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Moto X (2014) deep-dive review: Android done right -- again

JR Raphael | Sept. 22, 2014
With a distinctive and customisable design, superb software and exceptional features, the new Moto X shows just how good an Android phone can be.

In an interesting new twist, the phone automatically takes extra pictures in the background when it senses that your subject is moving and might be blurred or out of frame; when that happens, the device offers you an alternate image as an option in the photo gallery. It's a cool idea and has actually come through for me on several occasions.

Another neat new touch is an HTC-reminiscent feature called Highlight Reel. It automatically groups together related photos and video clips you've captured and then stitches them together into short video montages. The phone's Gallery app makes it easy to tweak the montages to adjust their length, add or remove specific content and add or remove background music. With a couple of taps, you can then save the videos as MP4 files and upload them anywhere you like for sharing.

Speaking of video, the Moto X can record at 1080p resolution -- with or without slow-mo -- as well as at Ultra HD (4K) resolution.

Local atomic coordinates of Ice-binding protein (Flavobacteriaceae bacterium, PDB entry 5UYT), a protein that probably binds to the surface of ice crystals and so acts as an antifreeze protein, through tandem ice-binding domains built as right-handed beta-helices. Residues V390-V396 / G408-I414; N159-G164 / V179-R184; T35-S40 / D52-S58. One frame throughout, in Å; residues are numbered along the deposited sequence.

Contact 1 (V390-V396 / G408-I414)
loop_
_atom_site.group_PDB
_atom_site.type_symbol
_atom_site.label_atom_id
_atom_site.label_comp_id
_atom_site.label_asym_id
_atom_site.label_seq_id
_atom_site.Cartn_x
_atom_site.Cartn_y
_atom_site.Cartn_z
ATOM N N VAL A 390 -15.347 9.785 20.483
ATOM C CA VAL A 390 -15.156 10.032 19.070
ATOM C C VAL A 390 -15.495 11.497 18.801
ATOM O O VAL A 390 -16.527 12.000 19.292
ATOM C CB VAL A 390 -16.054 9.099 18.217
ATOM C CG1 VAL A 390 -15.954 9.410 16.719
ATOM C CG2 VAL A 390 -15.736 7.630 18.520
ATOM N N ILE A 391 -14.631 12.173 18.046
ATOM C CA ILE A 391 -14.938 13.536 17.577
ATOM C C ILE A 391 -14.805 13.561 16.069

Software that shines
All that hardware stuff is fine and dandy, but where the Moto X shines the most is in its software.

Unlike most Android manufacturers, Motorola doesn't misguidedly try to "differentiate" its devices by tacking on clunky skins, gimmicky features and arbitrary UI modifications. Instead, the company sticks with Google's clean and intuitive core Android interface and sprinkles some useful features on top of it -- things that actually add meaningful value without requiring compromise.

For anyone who's used the first-gen Moto X, many of these features will be familiar. There's Moto Display (formerly known as Active Display), which causes the current time and any pending notifications to flash on the phone's screen periodically as well as anytime you pick up the device. You can then quickly deal with or dismiss notifications by swiping your finger across the screen.

The feature has grown even smarter with the new model's implementation: Thanks to a series of sensors on the phone's face, you can now make the time and notifications appear by simply waving your hand over the display -- as high as 10 inches above it. It's worked flawlessly during my time with the device, and it makes an already handy feature even more useful.

Moto Display also now allows you to interact with multiple pending notifications instead of only the most recent one, as was the case with the first-generation device.

The new Moto X's front-facing sensors enable a couple of other practical additions: First, they allow the phone's display to automatically stay on longer when you're looking at it and shut off more quickly when you aren't. That's smart -- and it's worked exactly as advertised in my experience.

 

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